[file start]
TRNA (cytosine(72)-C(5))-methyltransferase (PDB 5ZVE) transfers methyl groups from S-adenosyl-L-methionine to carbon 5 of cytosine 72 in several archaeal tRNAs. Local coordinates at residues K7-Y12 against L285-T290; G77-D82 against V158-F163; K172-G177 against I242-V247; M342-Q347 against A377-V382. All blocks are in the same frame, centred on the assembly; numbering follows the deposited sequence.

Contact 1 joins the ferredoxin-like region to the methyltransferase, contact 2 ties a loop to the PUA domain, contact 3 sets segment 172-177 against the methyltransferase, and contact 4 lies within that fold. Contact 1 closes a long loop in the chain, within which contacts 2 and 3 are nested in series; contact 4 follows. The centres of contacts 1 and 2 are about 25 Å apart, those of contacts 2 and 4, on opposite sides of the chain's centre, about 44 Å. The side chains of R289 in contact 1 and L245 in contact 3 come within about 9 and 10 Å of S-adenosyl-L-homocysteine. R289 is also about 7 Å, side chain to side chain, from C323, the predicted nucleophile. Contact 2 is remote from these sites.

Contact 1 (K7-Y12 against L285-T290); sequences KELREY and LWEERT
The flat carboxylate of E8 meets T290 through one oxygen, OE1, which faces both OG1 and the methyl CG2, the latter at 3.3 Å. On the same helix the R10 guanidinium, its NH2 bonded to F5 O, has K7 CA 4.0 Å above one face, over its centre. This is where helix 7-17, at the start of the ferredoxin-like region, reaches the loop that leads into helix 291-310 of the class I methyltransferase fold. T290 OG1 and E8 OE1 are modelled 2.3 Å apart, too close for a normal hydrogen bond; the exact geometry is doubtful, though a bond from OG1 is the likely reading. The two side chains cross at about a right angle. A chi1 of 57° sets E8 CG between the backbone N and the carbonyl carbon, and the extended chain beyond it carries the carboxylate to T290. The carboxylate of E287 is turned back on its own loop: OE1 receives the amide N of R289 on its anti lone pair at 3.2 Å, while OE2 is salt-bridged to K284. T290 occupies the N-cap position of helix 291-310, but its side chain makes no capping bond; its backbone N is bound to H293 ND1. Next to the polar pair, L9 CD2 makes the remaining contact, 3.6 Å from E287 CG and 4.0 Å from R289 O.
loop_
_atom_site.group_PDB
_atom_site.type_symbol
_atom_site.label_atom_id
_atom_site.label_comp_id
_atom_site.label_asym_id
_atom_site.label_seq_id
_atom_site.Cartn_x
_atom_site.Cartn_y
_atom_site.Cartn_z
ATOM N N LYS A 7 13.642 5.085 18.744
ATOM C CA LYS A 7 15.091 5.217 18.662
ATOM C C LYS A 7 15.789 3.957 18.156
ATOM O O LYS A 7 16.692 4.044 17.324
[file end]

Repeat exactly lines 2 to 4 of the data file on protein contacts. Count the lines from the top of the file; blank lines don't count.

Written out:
Contact 1 joins the ferredoxin-like region to the methyltransferase, contact 2 ties a loop to the PUA domain, contact 3 sets segment 172-177 against the methyltransferase, and contact 4 lies within that fold. Contact 1 closes a long loop in the chain, within which contacts 2 and 3 are nested in series; contact 4 follows. The centres of contacts 1 and 2 are about 25 Å apart, those of contacts 2 and 4, on opposite sides of the chain's centre, about 44 Å. The side chains of R289 in contact 1 and L245 in contact 3 come within about 9 and 10 Å of S-adenosyl-L-homocysteine. R289 is also about 7 Å, side chain to side chain, from C323, the predicted nucleophile. Contact 2 is remote from these sites.

Contact 1 (K7-Y12 against L285-T290); sequences KELREY and LWEERT
The flat carboxylate of E8 meets T290 through one oxygen, OE1, which faces both OG1 and the methyl CG2, the latter at 3.3 Å. On the same helix the R10 guanidinium, its NH2 bonded to F5 O, has K7 CA 4.0 Å above one face, over its centre. This is where helix 7-17, at the start of the ferredoxin-like region, reaches the loop that leads into helix 291-310 of the class I methyltransferase fold. T290 OG1 and E8 OE1 are modelled 2.3 Å apart, too close for a normal hydrogen bond; the exact geometry is doubtful, though a bond from OG1 is the likely reading. The two side chains cross at about a right angle. A chi1 of 57° sets E8 CG between the backbone N and the carbonyl carbon, and the extended chain beyond it carries the carboxylate to T290. The carboxylate of E287 is turned back on its own loop: OE1 receives the amide N of R289 on its anti lone pair at 3.2 Å, while OE2 is salt-bridged to K284. T290 occupies the N-cap position of helix 291-310, but its side chain makes no capping bond; its backbone N is bound to H293 ND1. Next to the polar pair, L9 CD2 makes the remaining contact, 3.6 Å from E287 CG and 4.0 Å from R289 O.